3.) If you’re added to an email string late, PLEASE read the entire string before weighing in. This one seems to be a no-brainer to me, but often I’ve been involved with a string that starts: “Hey I wanted to remind everyone ‘Y’ is still a problem. ‘X’ seems to be ok but I’ll need to change it to make it work with the new system.” Ten emails later a new person is added to a continuing conversation and is asked to weigh in on how to fix “Y.” Their response includes, “I’ll look at ‘Y,’ a reminder though that ‘X’ looks fine but it will need to be changed to make sure it’ll work within the new system.” Really!? Does it!? Was that not present in the original statement? Before you respond read the entire string so you know what needs to be said and what HAS been said.
4.) Does the email string need a response at all or was it informational, if it DID need a response, did we all need to be copied? Someone sends an email, “Wanted to let everyone know mail pickup is an hour early today.” It goes to 30 people. In response you, and EVERYONE in the original string, gets a reply all from 21 people that reads an insightful “ok.” In the case of strictly informational emails needing no reply, senders please consider BCC as an option…
5.) Don’t use an email that has a many individuals included to continue a private conversation, if you DO don’t Reply All. Though it’s related to the first complaint I’ve seen this one specifically and frequently. A genuine “reply all” string is resolved and begins to have a private conversation but continues to reply all. Once the string is resolved, the rest of us don’t need to know where a group of you are going to lunch, or what you are doing over the weekend.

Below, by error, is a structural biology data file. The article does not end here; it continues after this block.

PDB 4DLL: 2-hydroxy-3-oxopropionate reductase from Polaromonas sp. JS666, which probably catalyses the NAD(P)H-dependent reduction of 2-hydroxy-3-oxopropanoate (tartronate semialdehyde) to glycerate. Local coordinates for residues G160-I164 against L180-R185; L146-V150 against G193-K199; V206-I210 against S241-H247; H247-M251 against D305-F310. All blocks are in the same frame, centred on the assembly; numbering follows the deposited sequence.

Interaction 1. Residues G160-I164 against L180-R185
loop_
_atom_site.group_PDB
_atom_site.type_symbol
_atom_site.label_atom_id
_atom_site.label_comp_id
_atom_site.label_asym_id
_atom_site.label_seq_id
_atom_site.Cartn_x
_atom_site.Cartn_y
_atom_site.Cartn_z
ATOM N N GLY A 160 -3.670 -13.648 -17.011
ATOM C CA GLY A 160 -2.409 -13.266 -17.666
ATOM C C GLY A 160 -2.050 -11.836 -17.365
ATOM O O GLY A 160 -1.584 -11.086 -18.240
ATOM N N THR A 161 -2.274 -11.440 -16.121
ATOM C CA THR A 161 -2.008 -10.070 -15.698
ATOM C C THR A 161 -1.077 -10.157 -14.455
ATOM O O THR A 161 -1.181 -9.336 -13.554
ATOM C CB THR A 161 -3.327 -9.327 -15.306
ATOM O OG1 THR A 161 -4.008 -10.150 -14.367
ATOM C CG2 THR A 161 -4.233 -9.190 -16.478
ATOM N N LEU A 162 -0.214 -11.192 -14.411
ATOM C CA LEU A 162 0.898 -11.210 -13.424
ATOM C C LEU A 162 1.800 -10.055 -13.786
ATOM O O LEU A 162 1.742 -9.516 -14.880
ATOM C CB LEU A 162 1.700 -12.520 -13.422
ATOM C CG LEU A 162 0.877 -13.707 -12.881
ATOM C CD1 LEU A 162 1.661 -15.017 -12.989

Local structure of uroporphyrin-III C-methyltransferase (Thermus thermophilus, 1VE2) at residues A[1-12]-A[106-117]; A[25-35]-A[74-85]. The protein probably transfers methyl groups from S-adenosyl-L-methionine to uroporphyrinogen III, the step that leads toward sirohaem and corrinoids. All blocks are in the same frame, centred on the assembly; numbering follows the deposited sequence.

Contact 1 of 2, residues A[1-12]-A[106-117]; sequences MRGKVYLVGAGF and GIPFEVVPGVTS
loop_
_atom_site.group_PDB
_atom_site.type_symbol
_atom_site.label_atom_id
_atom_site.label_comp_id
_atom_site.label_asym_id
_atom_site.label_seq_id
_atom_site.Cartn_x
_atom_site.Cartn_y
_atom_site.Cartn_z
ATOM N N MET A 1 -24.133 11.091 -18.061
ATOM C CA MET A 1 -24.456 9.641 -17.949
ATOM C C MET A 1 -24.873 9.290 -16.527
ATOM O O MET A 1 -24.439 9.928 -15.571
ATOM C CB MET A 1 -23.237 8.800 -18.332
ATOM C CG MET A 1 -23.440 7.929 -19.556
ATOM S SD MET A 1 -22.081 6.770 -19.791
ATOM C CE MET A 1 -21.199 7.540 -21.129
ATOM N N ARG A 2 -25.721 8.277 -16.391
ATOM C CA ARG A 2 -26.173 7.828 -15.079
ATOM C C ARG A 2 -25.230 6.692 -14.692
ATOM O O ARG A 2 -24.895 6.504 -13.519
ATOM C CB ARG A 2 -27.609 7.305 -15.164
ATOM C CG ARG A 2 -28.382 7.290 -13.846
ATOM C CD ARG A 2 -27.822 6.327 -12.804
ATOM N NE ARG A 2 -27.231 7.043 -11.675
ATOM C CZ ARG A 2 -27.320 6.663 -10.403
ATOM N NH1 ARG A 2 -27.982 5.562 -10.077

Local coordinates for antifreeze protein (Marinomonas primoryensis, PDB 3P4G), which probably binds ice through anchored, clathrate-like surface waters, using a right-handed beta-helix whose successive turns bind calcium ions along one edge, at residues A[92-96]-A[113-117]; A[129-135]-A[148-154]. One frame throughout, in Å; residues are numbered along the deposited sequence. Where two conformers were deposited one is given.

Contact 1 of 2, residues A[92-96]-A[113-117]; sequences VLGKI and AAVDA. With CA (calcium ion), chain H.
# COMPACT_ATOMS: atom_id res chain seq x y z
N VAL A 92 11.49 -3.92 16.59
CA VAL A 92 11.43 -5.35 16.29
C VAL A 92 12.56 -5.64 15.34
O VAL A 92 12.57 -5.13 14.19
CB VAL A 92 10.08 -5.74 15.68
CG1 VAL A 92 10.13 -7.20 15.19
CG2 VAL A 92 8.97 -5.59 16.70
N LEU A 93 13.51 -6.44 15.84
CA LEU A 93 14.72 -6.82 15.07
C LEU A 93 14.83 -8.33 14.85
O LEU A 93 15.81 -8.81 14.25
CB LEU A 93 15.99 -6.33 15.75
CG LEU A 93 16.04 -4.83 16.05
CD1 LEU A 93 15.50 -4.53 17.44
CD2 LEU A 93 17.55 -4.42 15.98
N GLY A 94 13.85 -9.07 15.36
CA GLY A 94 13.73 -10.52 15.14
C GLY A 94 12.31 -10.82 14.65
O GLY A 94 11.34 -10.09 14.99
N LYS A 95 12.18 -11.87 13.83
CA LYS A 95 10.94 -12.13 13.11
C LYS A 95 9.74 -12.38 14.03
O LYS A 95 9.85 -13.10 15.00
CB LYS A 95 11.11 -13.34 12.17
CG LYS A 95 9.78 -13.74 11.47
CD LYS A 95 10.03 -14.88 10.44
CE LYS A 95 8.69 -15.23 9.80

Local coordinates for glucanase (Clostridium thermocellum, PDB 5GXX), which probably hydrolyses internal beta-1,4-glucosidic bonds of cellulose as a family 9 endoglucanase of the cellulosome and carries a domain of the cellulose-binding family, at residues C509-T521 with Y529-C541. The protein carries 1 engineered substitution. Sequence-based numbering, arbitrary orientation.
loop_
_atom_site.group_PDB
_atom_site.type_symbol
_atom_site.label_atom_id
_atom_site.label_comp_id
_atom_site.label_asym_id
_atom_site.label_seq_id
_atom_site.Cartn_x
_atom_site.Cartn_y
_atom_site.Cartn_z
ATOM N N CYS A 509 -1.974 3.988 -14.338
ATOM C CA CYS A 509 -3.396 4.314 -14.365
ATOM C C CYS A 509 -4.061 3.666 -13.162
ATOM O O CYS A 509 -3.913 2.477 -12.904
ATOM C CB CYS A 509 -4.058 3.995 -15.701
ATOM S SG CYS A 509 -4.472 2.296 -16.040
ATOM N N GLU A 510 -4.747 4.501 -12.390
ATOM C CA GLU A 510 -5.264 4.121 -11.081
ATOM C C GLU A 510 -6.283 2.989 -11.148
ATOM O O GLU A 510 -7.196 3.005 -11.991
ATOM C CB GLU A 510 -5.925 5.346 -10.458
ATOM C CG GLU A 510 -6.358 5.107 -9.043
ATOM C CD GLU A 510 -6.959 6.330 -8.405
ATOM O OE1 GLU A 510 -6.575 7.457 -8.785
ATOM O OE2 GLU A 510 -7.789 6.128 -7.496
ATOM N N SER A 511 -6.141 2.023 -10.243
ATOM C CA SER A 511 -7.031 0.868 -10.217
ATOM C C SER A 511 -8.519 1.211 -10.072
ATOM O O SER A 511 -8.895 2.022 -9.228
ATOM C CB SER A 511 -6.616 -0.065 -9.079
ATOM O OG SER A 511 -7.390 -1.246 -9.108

So what can you do?
First only send an email string with many recipients if it’s necessary. Second, only reply to those who NEED the response. Third, private conversations should be kept private amongst the appropriate respondents. Fourth, pay attention to long strings. If you’re included assume it’s for a reason and your advice should be included only after previous comments have been reviewed. Fifth, if you’re a sender consider whether BCC accomplishes the same thing!